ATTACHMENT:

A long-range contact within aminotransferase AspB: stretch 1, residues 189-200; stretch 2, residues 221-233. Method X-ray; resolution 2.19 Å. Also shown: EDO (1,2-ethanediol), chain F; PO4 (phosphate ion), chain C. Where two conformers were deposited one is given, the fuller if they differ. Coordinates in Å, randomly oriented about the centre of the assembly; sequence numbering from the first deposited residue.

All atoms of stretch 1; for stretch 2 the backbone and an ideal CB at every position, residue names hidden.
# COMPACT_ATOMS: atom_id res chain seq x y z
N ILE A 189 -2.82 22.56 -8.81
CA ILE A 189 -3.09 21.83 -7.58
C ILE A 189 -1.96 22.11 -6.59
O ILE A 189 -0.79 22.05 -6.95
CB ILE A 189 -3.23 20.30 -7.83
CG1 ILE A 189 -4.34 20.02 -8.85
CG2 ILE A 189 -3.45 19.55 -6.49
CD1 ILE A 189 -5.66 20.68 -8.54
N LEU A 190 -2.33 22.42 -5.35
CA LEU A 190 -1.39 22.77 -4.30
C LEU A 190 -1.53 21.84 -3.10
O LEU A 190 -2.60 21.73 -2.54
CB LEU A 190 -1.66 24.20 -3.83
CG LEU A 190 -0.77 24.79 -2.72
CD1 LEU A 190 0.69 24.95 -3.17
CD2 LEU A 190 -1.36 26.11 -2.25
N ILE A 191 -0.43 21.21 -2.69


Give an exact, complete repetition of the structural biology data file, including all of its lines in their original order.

A long-range contact within aminotransferase AspB: stretch 1, residues 189-200; stretch 2, residues 221-233. Method X-ray; resolution 2.19 Å. Also shown: EDO (1,2-ethanediol), chain F; PO4 (phosphate ion), chain C. Where two conformers were deposited one is given, the fuller if they differ. Coordinates in Å, randomly oriented about the centre of the assembly; sequence numbering from the first deposited residue.

All atoms of stretch 1; for stretch 2 the backbone and an ideal CB at every position, residue names hidden.
# COMPACT_ATOMS: atom_id res chain seq x y z
N ILE A 189 -2.82 22.56 -8.81
CA ILE A 189 -3.09 21.83 -7.58
C ILE A 189 -1.96 22.11 -6.59
O ILE A 189 -0.79 22.05 -6.95
CB ILE A 189 -3.23 20.30 -7.83
CG1 ILE A 189 -4.34 20.02 -8.85
CG2 ILE A 189 -3.45 19.55 -6.49
CD1 ILE A 189 -5.66 20.68 -8.54
N LEU A 190 -2.33 22.42 -5.35
CA LEU A 190 -1.39 22.77 -4.30
C LEU A 190 -1.53 21.84 -3.10
O LEU A 190 -2.60 21.73 -2.54
CB LEU A 190 -1.66 24.20 -3.83
CG LEU A 190 -0.77 24.79 -2.72
CD1 LEU A 190 0.69 24.95 -3.17
CD2 LEU A 190 -1.36 26.11 -2.25
N ILE A 191 -0.43 21.21 -2.69